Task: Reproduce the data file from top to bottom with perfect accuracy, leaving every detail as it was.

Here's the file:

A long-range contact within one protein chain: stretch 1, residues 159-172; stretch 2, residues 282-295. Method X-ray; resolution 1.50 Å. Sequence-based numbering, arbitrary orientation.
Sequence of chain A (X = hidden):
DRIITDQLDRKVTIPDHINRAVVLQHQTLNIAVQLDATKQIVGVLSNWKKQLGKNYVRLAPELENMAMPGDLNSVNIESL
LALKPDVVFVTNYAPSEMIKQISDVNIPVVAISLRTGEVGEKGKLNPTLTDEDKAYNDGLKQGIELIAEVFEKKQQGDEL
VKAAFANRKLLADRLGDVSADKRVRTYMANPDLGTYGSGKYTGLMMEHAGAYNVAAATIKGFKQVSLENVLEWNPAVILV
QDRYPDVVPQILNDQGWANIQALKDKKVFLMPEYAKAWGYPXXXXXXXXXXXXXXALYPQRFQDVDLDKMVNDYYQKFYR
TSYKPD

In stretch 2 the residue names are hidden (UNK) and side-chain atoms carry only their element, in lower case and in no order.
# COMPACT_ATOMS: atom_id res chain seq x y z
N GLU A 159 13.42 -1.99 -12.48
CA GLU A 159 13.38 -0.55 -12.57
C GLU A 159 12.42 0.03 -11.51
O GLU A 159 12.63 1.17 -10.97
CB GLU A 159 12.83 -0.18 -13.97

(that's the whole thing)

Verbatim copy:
A long-range contact within one protein chain: stretch 1, residues 159-172; stretch 2, residues 282-295. Method X-ray; resolution 1.50 Å. Sequence-based numbering, arbitrary orientation.
Sequence of chain A (X = hidden):
DRIITDQLDRKVTIPDHINRAVVLQHQTLNIAVQLDATKQIVGVLSNWKKQLGKNYVRLAPELENMAMPGDLNSVNIESL
LALKPDVVFVTNYAPSEMIKQISDVNIPVVAISLRTGEVGEKGKLNPTLTDEDKAYNDGLKQGIELIAEVFEKKQQGDEL
VKAAFANRKLLADRLGDVSADKRVRTYMANPDLGTYGSGKYTGLMMEHAGAYNVAAATIKGFKQVSLENVLEWNPAVILV
QDRYPDVVPQILNDQGWANIQALKDKKVFLMPEYAKAWGYPXXXXXXXXXXXXXXALYPQRFQDVDLDKMVNDYYQKFYR
TSYKPD

In stretch 2 the residue names are hidden (UNK) and side-chain atoms carry only their element, in lower case and in no order.
# COMPACT_ATOMS: atom_id res chain seq x y z
N GLU A 159 13.42 -1.99 -12.48
CA GLU A 159 13.38 -0.55 -12.57
C GLU A 159 12.42 0.03 -11.51
O GLU A 159 12.63 1.17 -10.97
CB GLU A 159 12.83 -0.18 -13.97